The overall goal of this project is a deeper understanding of the role of demyelination in loss of function following traumatic injury to the spinal cored. Its medial significance lies in the importance of knowing the mechanisms of injury and recovery as a first step in developing therapy for this devastating currently untreatment condition. Such therapy might involve improvement of remyelination or pharmacological reversal of action potential conduction failure. The study will also continue to provide basic information on the biophysical organization of myelinated axon, and on the more general phenomenon of demyelination pathophysiology in the mammalian nervous system. A new model of spinal cord compression injury in adult guinea pigs will be quantified, morphometrically, electrophysiologically and functionally. This preparation has been developed as a result of experience with cat spinal cord weight-drop contusion injury, and it provides substantial advantages for studying chronic injuries, particularly for in vitro electrophysiology. It also demonstrates a unique advantage in that there is a clear separation, at the level of behavioral function, between acute and delayed damage to the spinal cord. It will be used specifically to examine differences in myelinated axon structure and physiology between animals which recover function and those which do not, following similar primary injuries. The effect of lesion length on remyelination and chronic conduction deficits will also be investigated. This is an essential but neglected issue in modeling clinical trauma, where lesions are typically extensive. Intracellular recordings will be made from axons in spinal cord tracts isolated from animals at a succession of stages after experimental spinal cord injury. The quantitative morphometry of the lesion will be examined in 1 micron plastic sections, using line sampling techniques. A particular concern will be to identify structural and physiological differences between axons that respond and those that do not respond to the application of 4-aminopyridine (4-AP), a potassium channel blocker that has been shown, during the first grant period, to restore conduction in some axons of chronically injured cords. Intracellular injection of horseradish peroxidase (HRP) will be used to allow correlation of structure and function in individual fibers. The conduction characteristics of axons, their temperature of conduction block, and their responses to extracellular application of 4-AP, will be measured prior to injection of HRP. Subsequently, these axons will be identified in vibratome sections and embedded in plastic for morphometric studies using semi-thin and thin sections.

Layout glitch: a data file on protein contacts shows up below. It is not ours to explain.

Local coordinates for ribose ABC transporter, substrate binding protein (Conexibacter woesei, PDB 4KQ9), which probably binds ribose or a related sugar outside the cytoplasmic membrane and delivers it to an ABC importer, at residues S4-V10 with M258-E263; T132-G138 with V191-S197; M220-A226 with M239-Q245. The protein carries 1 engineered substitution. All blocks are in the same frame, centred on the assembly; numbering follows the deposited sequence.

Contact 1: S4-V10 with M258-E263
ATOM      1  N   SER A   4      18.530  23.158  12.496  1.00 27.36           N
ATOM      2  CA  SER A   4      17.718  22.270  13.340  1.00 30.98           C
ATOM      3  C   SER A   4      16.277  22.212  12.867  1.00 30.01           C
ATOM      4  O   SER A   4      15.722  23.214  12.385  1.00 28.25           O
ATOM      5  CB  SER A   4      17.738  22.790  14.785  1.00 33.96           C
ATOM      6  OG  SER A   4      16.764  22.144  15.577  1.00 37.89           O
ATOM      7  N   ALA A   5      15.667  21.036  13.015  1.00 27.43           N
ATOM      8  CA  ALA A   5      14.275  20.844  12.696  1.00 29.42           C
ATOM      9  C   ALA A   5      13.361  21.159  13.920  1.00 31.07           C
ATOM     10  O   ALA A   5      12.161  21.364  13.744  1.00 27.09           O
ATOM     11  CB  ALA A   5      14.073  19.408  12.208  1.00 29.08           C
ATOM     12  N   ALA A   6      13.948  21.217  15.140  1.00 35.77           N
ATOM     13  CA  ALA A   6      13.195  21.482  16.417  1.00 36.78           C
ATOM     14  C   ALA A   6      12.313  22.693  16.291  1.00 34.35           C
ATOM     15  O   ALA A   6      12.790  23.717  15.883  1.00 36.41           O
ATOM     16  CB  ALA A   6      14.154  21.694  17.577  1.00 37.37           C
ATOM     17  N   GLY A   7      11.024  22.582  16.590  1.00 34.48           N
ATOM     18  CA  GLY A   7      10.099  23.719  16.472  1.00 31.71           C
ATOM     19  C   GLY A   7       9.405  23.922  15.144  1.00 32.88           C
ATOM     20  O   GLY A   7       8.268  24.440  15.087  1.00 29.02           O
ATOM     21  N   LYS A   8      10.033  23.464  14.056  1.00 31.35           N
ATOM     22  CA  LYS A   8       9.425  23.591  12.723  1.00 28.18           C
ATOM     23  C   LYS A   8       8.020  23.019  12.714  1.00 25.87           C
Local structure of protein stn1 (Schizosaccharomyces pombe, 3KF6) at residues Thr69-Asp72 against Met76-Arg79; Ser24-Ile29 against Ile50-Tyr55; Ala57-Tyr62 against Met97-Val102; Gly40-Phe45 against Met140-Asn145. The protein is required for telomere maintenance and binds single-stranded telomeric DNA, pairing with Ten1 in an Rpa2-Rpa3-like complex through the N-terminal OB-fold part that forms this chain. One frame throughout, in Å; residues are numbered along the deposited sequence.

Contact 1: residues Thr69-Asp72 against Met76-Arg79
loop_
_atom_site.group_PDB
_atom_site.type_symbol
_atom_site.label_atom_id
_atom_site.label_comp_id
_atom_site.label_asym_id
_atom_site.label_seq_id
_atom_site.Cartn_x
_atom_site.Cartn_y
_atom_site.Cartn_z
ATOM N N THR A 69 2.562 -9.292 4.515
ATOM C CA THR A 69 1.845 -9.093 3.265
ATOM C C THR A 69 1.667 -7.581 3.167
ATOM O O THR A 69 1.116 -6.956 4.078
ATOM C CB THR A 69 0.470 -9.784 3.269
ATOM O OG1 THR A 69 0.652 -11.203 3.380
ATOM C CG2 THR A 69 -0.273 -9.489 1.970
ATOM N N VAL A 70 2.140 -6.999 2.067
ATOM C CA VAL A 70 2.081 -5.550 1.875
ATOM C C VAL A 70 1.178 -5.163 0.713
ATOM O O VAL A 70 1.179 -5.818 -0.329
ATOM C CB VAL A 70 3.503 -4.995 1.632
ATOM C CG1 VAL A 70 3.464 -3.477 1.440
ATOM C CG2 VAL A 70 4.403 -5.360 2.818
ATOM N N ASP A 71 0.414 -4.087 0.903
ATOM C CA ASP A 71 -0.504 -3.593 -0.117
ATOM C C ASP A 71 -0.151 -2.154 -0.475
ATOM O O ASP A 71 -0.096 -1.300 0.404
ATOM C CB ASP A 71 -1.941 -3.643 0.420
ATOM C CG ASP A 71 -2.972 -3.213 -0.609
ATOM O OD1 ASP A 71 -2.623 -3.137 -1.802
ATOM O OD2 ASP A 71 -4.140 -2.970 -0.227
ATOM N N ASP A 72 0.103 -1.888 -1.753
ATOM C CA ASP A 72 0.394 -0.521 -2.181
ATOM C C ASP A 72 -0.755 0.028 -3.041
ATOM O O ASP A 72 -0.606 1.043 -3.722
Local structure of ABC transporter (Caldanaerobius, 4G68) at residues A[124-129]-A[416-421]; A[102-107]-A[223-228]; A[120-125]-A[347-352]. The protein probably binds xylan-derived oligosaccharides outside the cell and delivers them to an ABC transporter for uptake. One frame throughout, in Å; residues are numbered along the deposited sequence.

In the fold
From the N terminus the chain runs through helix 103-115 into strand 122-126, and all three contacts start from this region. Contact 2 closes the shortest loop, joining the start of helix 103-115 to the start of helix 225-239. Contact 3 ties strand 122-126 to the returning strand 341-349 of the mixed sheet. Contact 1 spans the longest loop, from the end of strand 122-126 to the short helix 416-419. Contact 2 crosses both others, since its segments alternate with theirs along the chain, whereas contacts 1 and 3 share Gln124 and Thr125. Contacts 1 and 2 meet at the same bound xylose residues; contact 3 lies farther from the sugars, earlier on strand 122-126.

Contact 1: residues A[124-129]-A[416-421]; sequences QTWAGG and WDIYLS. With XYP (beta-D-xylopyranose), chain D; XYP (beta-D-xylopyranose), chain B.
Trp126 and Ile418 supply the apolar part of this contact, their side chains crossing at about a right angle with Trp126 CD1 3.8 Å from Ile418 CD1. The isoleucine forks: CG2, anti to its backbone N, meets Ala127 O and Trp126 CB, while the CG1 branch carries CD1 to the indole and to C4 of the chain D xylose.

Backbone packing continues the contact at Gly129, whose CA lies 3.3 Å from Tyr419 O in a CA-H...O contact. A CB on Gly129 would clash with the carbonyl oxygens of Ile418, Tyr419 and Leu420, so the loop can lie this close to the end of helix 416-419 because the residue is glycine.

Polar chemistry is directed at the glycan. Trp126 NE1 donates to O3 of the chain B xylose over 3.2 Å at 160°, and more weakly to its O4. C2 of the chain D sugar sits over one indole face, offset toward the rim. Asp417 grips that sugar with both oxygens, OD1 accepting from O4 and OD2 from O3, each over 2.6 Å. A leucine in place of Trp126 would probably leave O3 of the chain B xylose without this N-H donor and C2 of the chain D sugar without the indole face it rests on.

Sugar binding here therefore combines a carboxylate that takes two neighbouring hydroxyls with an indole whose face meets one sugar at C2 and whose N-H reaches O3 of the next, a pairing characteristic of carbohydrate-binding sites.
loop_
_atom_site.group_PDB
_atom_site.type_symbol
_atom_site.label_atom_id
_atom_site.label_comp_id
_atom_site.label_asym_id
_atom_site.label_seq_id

National Institute of Health (NIH)
National Institute of Neurological Disorders and Stroke (NINDS)
Research Project (R01)
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Neurology B Subcommittee 2 (NEUB)
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Purdue University
Schools of Veterinary Medicine
West Lafayette
United States
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Yates, Jennifer R; Heyes, Melvyn P; Blight, Andrew R (2006) 4-chloro-3-hydroxyanthranilate reduces local quinolinic acid synthesis, improves functional recovery, and preserves white matter after spinal cord injury. J Neurotrauma 23:866-81
Jaeger, C B; Blight, A R (1997) Spinal cord compression injury in guinea pigs: structural changes of endothelium and its perivascular cell associations after blood-brain barrier breakdown and repair. Exp Neurol 144:381-99
Blight, A R; Leroy Jr, E C; Heyes, M P (1997) Quinolinic acid accumulation in injured spinal cord: time course, distribution, and species differences between rat and guinea pig. J Neurotrauma 14:89-98
Gruner, J A; Yee, A K; Blight, A R (1996) Histological and functional evaluation of experimental spinal cord injury: evidence of a stepwise response to graded compression. Brain Res 729:90-101
Cohen, T I; Weinberg, R J; Blight, A R (1996) Intrathecal infusion of the nitric oxide synthase inhibitor N-methyl L-arginine after experimental spinal cord injury in guinea pigs. J Neurotrauma 13:361-9
Blight, A R; Cohen, T I; Saito, K et al. (1995) Quinolinic acid accumulation and functional deficits following experimental spinal cord injury. Brain 118 ( Pt 3):735-52
Blight, A R (1994) Effects of silica on the outcome from experimental spinal cord injury: implication of macrophages in secondary tissue damage. Neuroscience 60:263-73
Blight, A R (1993) Remyelination, revascularization, and recovery of function in experimental spinal cord injury. Adv Neurol 59:91-104
Blight, A R; Saito, K; Heyes, M P (1993) Increased levels of the excitotoxin quinolinic acid in spinal cord following contusion injury. Brain Res 632:314-6
Blight, A R (1992) Macrophages and inflammatory damage in spinal cord injury. J Neurotrauma 9 Suppl 1:S83-91

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